One thing to keep in mind is that providing high quality work and customer service are key to maintaining the type of reputations needed to earn a decent living on these sites.

On Mechanical Turk and Textbroker, there isn’t much interaction between client and freelancer, while real names are used on Upwork.

A benefit of using these sites is that they guarantee payment. As long as you adhere to the guidelines of the sites, they will collect money and deposit in your Paypal or bank account.

Another benefit of using the sites is that the work is readily available. Finding the client base available through the sites could cost freelancers both time and money better spent elsewhere.

While gaining access to these sites is easy, it may take some time to make steady income on them. There’s also a learning curve to figuring out which jobs are the right ones for you.

It is, however highly likely that through a smart combination of the websites and some hard work that within a few months, you will be able to start making a steady stream of income online.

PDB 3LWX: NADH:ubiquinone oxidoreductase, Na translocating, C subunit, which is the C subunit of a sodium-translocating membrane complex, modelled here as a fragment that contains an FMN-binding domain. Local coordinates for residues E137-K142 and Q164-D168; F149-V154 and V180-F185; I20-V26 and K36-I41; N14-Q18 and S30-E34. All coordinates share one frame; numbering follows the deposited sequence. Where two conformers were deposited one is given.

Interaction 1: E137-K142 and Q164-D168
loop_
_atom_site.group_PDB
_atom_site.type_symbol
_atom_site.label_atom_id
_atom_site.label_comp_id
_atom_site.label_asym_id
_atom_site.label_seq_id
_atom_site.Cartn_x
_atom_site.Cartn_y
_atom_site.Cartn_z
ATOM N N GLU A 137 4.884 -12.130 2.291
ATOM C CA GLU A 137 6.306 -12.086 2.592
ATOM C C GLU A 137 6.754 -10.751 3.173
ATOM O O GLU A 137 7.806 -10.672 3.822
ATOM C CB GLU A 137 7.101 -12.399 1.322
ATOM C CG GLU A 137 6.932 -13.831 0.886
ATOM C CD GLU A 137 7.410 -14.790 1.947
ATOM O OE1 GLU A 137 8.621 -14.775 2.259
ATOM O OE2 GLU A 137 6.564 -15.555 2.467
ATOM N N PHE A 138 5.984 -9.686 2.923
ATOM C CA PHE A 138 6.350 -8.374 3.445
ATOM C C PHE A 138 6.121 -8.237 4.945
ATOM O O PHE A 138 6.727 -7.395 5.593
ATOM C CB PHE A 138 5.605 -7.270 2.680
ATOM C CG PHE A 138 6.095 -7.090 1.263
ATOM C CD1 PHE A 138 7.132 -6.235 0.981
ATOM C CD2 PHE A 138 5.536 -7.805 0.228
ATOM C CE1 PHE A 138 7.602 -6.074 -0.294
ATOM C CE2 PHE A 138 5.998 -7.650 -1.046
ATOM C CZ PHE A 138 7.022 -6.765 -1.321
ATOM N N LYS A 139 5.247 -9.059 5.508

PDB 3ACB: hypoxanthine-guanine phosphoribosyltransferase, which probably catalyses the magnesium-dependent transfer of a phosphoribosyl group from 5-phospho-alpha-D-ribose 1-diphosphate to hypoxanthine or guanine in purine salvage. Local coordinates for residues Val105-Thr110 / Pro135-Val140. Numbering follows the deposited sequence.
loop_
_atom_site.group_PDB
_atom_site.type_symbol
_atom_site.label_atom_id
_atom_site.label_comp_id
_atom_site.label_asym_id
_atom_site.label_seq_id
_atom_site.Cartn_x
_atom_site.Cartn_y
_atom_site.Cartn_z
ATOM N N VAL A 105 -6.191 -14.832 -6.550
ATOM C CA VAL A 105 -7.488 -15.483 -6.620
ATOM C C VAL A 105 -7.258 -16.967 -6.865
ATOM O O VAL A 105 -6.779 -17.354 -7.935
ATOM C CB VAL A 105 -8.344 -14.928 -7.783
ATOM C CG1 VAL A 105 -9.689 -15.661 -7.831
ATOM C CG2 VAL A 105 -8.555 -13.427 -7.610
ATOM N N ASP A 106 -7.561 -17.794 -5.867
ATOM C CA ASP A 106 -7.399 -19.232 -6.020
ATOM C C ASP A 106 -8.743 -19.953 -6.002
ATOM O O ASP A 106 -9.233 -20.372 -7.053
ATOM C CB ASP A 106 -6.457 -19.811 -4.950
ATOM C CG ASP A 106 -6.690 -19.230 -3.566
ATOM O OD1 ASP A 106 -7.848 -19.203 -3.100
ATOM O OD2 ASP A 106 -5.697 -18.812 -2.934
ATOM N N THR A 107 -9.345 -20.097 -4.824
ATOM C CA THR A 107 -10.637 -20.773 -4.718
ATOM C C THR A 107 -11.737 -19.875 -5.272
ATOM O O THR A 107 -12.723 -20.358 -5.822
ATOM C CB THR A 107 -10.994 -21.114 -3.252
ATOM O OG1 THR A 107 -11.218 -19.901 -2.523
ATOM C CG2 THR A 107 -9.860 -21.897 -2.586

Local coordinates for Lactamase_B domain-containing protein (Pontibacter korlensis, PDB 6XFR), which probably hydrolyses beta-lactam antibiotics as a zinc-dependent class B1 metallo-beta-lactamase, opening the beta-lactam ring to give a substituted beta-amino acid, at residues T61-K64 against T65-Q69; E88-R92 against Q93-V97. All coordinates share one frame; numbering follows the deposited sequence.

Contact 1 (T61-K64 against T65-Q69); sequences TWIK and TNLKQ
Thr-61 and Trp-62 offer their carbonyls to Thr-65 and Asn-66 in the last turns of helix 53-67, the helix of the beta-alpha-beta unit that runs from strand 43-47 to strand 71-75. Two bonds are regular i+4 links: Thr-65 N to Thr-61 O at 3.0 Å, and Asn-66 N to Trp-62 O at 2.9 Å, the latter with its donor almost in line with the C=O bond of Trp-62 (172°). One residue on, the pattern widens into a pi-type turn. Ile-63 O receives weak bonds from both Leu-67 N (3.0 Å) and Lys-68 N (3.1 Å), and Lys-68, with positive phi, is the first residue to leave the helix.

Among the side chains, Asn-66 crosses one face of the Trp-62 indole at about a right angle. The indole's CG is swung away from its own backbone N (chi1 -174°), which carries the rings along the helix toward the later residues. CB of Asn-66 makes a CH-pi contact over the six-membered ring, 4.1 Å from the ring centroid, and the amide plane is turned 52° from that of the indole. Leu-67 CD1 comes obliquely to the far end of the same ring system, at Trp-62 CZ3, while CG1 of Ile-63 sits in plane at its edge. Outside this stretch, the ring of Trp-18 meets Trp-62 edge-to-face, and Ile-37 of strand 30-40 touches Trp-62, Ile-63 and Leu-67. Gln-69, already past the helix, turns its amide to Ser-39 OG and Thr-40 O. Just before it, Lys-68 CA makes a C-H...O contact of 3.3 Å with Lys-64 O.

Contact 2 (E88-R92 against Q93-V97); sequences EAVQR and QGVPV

Do you have a service to offer? What are you great at? Whether you’re an experienced writer or someone who wants to try something new like language translation, there are real people out there who want to give you their money to work for them.

Having experience certainly helps — especially if you're going to land the best projects in the translation industry — but if you are eager enough, there are plenty of guides online on how to get translation jobs without experience. Compared to writing, translation requires fluency in at least two languages (I’m quite sure it’s not that simple, but it is the primary requirement though), and it takes quite some time to develop.

Firsthand insight is often invaluable, so do not be reluctant to ask your friends who are in the same field you want to get in.

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Author: Georgi Todorov

Georgi Todorov is a digital marketer. He recently started his own blog about digital marketing DigitalNovas . His passion is to help beginners to start and grow a successful online business. He has just launched his White Link Building Service . Hit him up on Linkedin or Twitter
@GeorgiTodorovBG anytime.